and -some .of the allied poweis, a
small force Of American troops is to
be retained at Coblenz on the Rhine
beyond July 1-the datefset oriein-
ally for completion of American evac
uation of German territory. "
Secretary Weeks announced today
that decision had been reached to
retain at Coblenz Maj. Gen. Allen
and two battalions of the 8th infan
try," which was. scheduled to have
sailed for home on June 20. Lenath
of time the troops will be kept on
the Khine, Mr. Weeks said, had not
Samardick Uncovers Booze
Ring in Big K. C Hotels
Robert -Samardick. former Omaha
booze sleuth and now a free lance for
Uncle Sam, made a strike near home
when he just concluded nncoverintr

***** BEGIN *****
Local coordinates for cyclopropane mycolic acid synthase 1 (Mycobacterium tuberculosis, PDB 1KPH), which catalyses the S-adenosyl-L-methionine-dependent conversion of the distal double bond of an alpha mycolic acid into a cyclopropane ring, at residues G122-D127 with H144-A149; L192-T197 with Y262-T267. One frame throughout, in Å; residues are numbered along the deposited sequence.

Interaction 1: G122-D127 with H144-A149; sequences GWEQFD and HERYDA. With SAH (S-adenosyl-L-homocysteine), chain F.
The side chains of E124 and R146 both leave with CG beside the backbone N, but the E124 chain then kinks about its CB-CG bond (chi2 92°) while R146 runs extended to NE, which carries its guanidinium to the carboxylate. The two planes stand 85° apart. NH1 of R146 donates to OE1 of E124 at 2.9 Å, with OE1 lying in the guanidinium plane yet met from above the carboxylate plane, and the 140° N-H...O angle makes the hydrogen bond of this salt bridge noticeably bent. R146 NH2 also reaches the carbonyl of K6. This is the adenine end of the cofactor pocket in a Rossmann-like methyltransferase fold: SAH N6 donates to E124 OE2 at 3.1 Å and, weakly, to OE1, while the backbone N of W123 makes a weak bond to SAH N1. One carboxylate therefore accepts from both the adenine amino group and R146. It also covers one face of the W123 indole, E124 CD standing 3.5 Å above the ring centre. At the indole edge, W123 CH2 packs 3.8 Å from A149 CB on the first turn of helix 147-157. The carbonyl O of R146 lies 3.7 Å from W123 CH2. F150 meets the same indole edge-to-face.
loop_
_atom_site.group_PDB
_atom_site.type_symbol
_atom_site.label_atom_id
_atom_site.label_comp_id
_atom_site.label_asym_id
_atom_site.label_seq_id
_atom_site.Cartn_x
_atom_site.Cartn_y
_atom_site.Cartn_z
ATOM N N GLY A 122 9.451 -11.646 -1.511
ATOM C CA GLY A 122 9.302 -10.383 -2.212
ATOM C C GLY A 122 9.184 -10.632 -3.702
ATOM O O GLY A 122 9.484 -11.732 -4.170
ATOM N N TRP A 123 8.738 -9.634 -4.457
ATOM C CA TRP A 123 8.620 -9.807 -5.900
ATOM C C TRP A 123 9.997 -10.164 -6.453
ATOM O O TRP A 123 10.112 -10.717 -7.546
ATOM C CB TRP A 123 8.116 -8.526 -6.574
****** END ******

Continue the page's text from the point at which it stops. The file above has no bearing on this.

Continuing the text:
what is alleged to .be a protected
whisky ring in Kansas City.
Samardick registered at one of the
leading Kansas City hotels and
bought whisky from bellboys for $8
to .$12.50 a pint, it is alleged, after
which the bellboys are said to have
confessed liquor was being sold by
them in the Meuhlbach and Balti
more hotels under protection oi ajtc
city police. -
i-'f : I
i C! "
fct.llil ' :;
in m ii inim.W( urn. rinfi
Brig. Gen. William H. Sage, 63,
died in the Methodist hospital here
Sunday. He was enrotite from
Fort D. A. Russell, Wyo., to Walter
Reed hospital for treatment several
weeks ago and became worse near
Omaha. He was removed from the
train for observation and later taken
to the hospital. : .
Gen. Sage served 46 years in the
army. Brief services were held in
Heafey & Heafey's chapel here at
4 yesterday afternoon and the body
taken to Washington far burial . in
Arlington National cemetery.
" He is survived by his wife and two
sons. Col. William Sage, jr., , of
Washington, and Nathaniel Sage of
New Haven, Conn., - who formerly
served in the army, but is now in
civil life. .
Goes by Airplane
to Bandit Trial
- -s '."'
E. H. McCarthy Flies to